A historic economic development agreement between the Ulkatcho First Nation and the McLeod Lake Indian Band, along with five resource-based companies, has created a partnership that paves the way for future development.
The formal agreement was signed Thursday afternoon at a downtown Prince George hotel and it brings together two Indigenous nations who share common goals of creating jobs and prosperity for their people through development of natural resource projects.
McLeod Lake Indian Band Chief Harley Chingee says the partnership between McLeod Lake’s Duz Cho Group of Companies and the Ulkatcho Group of Companies paves the way for the sharing of Duz Cho’s expertise and experience in foresty, construction and mining. It will bring that to the Ulkatcho territory in the Cariboo-Chilcotin between Williams Lake and Bella Coola to allow the people there to participate in major projects such the New Gold mine 80 kilometres south of Vanderhoof.
“They want to seize opportunities that New Gold mine is bringing into their territory so we’re going to help them with capacity and supply equipment and resources, labour and administrative help,” said Chingee.
“We build roads and do a lot of earthworks and these other companies bring other forms of business to so we should all work together and make it happen. The speed of business moves fast and I think that Ulkatcho sees that as one of the ways they can benefit the nation, doing business with other nations that do have the capacity.”
Ulkatcho First Nation Chief Lynda Price sees the partnership and the development it will bring as a way to generate wealth to pay for public works infrastructure, housing and it will create jobs that will lead to prosperity for her people.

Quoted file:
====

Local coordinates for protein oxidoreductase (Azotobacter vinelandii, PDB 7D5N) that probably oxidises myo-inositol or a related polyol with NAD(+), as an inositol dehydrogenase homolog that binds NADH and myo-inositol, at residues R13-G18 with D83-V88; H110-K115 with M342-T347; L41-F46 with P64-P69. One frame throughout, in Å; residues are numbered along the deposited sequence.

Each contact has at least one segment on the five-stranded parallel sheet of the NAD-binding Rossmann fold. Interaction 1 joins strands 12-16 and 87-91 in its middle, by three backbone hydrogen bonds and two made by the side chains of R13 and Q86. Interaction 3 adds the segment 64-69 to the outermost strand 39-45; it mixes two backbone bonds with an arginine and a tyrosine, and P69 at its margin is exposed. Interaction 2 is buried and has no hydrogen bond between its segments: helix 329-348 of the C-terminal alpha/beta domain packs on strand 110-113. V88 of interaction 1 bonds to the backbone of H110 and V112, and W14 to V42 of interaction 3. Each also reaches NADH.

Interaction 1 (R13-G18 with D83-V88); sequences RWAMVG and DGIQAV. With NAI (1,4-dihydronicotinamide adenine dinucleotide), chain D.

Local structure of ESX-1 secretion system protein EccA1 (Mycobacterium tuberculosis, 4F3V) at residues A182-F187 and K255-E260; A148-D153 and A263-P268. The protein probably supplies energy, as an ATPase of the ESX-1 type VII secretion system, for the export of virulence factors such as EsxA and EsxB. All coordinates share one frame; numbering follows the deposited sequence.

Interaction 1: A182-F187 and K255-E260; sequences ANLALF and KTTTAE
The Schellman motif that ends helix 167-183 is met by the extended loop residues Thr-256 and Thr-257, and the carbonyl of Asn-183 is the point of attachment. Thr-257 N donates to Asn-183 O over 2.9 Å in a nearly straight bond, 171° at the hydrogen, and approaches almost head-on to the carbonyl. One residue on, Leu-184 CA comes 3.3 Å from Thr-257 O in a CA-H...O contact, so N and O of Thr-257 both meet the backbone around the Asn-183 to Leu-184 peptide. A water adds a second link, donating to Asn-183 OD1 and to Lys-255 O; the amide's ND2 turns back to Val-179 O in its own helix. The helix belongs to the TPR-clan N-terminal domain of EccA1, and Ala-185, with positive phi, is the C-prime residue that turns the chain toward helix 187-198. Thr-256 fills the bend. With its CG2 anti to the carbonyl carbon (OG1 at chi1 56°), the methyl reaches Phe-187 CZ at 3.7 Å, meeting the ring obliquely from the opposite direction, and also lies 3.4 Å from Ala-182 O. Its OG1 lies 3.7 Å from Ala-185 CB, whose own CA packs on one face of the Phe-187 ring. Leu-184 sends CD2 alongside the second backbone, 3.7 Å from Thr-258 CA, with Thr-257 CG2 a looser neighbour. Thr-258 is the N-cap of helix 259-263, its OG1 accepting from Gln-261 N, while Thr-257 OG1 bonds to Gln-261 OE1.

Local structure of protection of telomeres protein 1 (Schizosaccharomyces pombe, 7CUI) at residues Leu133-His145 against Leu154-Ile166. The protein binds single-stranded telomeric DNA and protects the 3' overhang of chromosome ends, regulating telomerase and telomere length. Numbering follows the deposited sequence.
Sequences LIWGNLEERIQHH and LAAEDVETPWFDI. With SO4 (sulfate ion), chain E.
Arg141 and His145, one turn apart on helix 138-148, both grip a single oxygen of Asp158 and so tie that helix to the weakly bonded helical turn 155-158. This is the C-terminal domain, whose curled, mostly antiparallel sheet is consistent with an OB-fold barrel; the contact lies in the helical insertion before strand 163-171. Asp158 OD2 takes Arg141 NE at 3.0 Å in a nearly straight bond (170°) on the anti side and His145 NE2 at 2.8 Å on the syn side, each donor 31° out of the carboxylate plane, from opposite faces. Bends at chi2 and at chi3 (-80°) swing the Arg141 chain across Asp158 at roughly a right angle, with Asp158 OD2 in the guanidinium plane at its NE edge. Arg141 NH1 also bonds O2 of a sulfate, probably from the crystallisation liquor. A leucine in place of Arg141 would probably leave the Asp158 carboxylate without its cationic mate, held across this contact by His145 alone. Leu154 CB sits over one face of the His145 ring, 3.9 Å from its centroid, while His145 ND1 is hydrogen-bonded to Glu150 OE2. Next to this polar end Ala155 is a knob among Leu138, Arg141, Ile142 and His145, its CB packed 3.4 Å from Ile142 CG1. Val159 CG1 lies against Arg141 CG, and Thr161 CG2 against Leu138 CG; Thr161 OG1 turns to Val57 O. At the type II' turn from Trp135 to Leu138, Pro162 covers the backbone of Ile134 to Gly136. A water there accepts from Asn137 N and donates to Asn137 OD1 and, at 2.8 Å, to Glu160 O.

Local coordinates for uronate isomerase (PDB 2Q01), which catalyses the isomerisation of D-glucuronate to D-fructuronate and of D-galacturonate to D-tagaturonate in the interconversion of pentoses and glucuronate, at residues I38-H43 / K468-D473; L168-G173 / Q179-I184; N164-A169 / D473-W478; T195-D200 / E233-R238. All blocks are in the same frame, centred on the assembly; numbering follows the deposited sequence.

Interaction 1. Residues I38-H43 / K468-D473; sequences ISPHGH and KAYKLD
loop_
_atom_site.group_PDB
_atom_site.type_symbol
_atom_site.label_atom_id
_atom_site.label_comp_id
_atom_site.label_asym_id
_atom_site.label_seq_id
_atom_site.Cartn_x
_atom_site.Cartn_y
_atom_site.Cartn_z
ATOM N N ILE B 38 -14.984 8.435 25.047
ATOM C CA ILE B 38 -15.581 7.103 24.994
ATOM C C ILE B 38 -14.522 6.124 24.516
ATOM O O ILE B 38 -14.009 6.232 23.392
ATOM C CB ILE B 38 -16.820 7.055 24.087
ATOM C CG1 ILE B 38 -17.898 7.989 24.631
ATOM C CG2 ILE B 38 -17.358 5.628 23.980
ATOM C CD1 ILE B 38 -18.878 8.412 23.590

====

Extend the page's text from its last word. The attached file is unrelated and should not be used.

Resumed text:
“Many of our communities are at different levels of development and I believe that Duz Cho and their company have a very significant role to play in development of our first nation community to support some of the initiatives and work our UFN corporate directors are looking at for the future,” said Price.
“We look forward to the development of many projects in the northern part of our ancestral lands and know in the future there will be more opportunity for us to work together, especially with some of the initiatives going on with the Artemis Blackwater gold mine. There will be job opportunities as well as building capacity of our first nation, which is critical during these times.
The agreement creates limited partnership for the five companies – Duz Cho Group, DWB Consulting, Omineca Aggregates, Draganfly Inc., and Kode Contracting -- to join with the Ulkatcho Group of Companies.
“It gives the nation the opportunity have the professional and physical resources to do the projects associated with their territory and it allows the development and training of people for those projects and it allows the nation to take advantage of some of those economic opportunities within their territory,” said Kevin Bradford, CEO of DWB Consulting, which provides environmental services such as wildlife management, water management, forestry and structural engineering services.
“We’ve worked with Ulkatcho now for more than 30 years so in a lot of ways this is a formalization of a partnership we’ve already had with the nation for a long time.”
Initial talks to create the partnership, the first of its kind between two first nations, began three years ago.
“This is symbolic of nations coming together to pursue economic development jointly as opposed to being on opposite ends,” “These are meaningful partnerships between people who are like-minded, as opposed to a transactional relationship, and we’re in this for the longterm.
“It’s time to recognize in Canada that first nations, as traditional landowners in many jurisdictions, have a right to be at the table, and it is through such public-private community partnerships that we can start developing those meaningful relationships and we can expand to multi-inputs area development,” said Al Jamal, chair of the Ulkatcho Group.
“Not just housing, not just education, in silos, because the needs of the community are not singular they are multi-fold and unless industry and government come together in partnership with the communities we will always find the levels of poverty that we sometimes find in many of these communities.”